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Bed Bath & Beyond sees ‘meme-stock’ surge – but is it too little, too late? | Retail industry

Bed Bath & Beyond, the pioneering home goods retailer, appears to be heading for bankruptcy. But you wouldn’t necessarily know it from visiting its flagship store in New York’s Chelsea neighbourhood – or by looking at its share price this week.

Last year Bed Bath & Beyond was one of the so-called “meme stocks”, including Gamestop, an ailing video games retailer, and cinema chain AMC, whose share prices were driven to dizzying heights by a new generation of online traders.

This week, BB&B was foaming again, with its share price more than doubling over the week amid speculation on online stock forums, including Reddit, that it might be a potential acquisition target.

The company’s Chelsea store appears to be faring better than most, busy with shoppers browsing the aisles but with many items heavily discounted.

Still, some shoppers were unsure about the company’s future. “It’s a great store, but at other locations, there’s almost no products on the shelves,” said Chintan Patel.

He said he’d followed Bed Bath & Beyond through its existential crisis. “It was one hundred per cent a pump-and-dump started by the management,” Patel said. Another shopper said the company had “kind of screwed themselves”.

Indeed, it does seem unlikely that Chelsea’s shoppers, or meme stock traders, can save Bed Bath & Beyond now.

The company said last week it could enter chapter 11 bankruptcy within weeks, and has doubts it can stay in business after a quarter of deep losses and declining sales, causing its stock to drop more than 30%. Even this week’s rally – which took its shares to close to $5 – leaves its share price down 68% over the year.

On Tuesday, the company reported losses of nearly $400m. In October, more than 40% of the retailer’s products were out of stock, twice the level in the first half of the year, as suppliers walked away.

“A third of revenue has vanished, plunging an already beleaguered company into the depths of chaos,” said Neil Saunders, managing director of GlobalData.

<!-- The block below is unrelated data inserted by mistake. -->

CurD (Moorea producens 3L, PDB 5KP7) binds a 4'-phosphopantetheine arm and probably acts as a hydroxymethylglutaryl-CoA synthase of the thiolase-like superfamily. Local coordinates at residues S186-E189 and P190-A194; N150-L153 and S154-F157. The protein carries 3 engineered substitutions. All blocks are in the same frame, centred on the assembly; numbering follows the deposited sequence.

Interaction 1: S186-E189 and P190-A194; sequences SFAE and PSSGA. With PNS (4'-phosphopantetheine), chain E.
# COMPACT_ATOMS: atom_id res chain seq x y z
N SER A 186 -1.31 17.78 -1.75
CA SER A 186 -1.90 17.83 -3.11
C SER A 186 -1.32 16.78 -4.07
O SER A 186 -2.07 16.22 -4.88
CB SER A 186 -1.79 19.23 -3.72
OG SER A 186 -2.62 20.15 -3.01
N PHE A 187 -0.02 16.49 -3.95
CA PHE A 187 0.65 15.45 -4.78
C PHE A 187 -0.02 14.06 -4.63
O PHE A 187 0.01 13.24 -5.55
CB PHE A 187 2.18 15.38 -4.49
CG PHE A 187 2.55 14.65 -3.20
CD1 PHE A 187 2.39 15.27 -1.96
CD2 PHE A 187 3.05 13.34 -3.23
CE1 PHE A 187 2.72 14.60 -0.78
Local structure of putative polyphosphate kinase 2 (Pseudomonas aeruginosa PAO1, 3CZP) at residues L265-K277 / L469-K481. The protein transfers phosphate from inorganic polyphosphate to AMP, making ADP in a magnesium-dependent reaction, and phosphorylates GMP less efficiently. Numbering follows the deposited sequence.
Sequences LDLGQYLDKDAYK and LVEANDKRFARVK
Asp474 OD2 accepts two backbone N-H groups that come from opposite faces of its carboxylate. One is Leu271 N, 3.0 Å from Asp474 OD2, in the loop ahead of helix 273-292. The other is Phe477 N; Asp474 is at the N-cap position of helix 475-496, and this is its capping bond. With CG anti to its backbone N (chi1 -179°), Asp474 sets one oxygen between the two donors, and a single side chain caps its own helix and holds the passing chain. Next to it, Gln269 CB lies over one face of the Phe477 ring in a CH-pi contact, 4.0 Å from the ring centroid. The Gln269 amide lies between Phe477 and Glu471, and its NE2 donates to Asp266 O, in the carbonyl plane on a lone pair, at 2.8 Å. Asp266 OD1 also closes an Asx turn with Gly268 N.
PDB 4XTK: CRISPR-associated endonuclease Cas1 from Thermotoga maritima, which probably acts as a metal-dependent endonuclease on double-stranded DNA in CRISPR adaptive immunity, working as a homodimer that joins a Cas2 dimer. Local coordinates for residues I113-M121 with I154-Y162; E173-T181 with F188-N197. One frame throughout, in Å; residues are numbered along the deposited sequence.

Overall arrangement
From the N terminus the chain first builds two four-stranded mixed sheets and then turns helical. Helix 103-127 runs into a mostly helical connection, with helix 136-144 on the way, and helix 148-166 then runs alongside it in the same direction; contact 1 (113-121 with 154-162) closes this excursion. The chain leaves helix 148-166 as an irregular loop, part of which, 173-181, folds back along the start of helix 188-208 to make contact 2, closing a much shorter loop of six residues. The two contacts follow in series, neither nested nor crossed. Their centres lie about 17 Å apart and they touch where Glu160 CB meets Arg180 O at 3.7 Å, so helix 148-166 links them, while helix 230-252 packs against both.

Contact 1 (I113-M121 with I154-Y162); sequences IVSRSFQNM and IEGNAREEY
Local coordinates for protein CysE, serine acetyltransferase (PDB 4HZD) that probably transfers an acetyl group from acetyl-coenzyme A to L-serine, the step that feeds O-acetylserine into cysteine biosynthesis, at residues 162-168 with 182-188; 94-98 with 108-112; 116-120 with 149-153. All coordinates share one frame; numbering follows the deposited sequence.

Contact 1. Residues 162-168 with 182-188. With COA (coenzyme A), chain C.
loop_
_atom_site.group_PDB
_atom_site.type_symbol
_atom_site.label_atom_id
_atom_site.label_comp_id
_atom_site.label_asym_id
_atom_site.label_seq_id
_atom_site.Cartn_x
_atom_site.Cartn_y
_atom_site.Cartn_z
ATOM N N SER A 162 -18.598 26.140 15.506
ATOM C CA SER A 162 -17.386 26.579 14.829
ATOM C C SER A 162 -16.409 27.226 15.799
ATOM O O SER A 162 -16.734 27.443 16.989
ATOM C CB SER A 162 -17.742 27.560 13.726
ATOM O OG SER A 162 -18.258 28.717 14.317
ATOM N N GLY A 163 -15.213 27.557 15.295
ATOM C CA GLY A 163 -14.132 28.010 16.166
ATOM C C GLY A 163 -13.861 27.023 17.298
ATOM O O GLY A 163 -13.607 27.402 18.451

The Bed Bath & Beyond story, though, is a strange tale of the power and destruction of the internet. While Wall Street analysts believed Amazon, Walmart and others would eat the retailer’s business, the company’s stock soared on a wave of enthusiasm last year after billionaire Ryan Cohen, the founder of online pet food company Chewy, bought more than 7m shares in the company.

Online investors following the r/wallstreetbets forum on Reddit crowned Cohen as “the meme king who will reign for 1,000 years” and piled in.

Whether or not investors actually thought Bed Bath & Beyond was a solid business, or just saw an opportunity to pump up the price and then sell, is an open question.

Other headline meme stocks that online traders used to punish hedge funds and other investors that were betting against them have also crashed to earth. Shares in GameStop have fallen 70% since January 2022, and AMC shares down down 82% over the same period.

Last August, the party came to an end when Cohen announced plans to sell off his 9.8% stake in the company, making him $178m, and triggering a selloff among meme stock followers and allegations of a pump-and-dump scheme. A month later, Bed Bath & Beyond’s former chief financial officer, Gustavo Arnal, died after jumping from a luxury skyscraper in Manhattan.

By then, the retailer’s stock had lost more than 70% of its value in the year, and the company said it was looking to turn things around with a strong holiday season.

But attempts to streamline its product line were complicated by pandemic bottlenecks, a lack of online investment, and frustrated consumers who had abruptly returned to in-person shopping only to find selections lacking.

Unlike many retailers, Bed Bath & Beyond had not been typical of retailers collapsing under competition from online retailers like Amazon. At its peak in 2013, BB&B was valued at $17bn. A company that had not added debt to its balance sheet in two decades, took on $1.5bn in debt as shoppers moved online.

In August, the company took on more debt, after post-pandemic shoppers failed to materialize. This week, the retailer’s value was close to $550m.

“Multiple paths are being explored, and we are determining our next steps thoroughly, and in a timely manner,” the chief executive, Susan Gove, who four months ago launched a turnaround plan, said in a statement.

But if, or when, Bed Bath & Beyond seeks bankruptcy protection, many will rue its demise. The chain was founded in 1971 by Leonard Feinstein and Warren Eisenberg, who opened the first store in Springfield, New Jersey, as Bed n’ Bath. By 1987, as the fashion for big-box stores exploded, Bed n’ Bath expanded beyond the state, added more products and the “Beyond” label to its name, and became a classic category killer. It went public in 1992, and crossed $1bn in sales six years later.

As shoppers perused the aisles on Tuesday, many speculated that their days of shopping in-store were numbered. Standing on Sixth Avenue, Michael Fekete said he hadn’t bought into Bed Bath & Beyond’s stock surge of 2021 and he wasn’t buying it now.

“I don’t think the market is necessarily going to allow these mega stores to continue to exist,” he said. “My guess is they go online only. We’ve seen a lot of the other department-store retailers go that way.”

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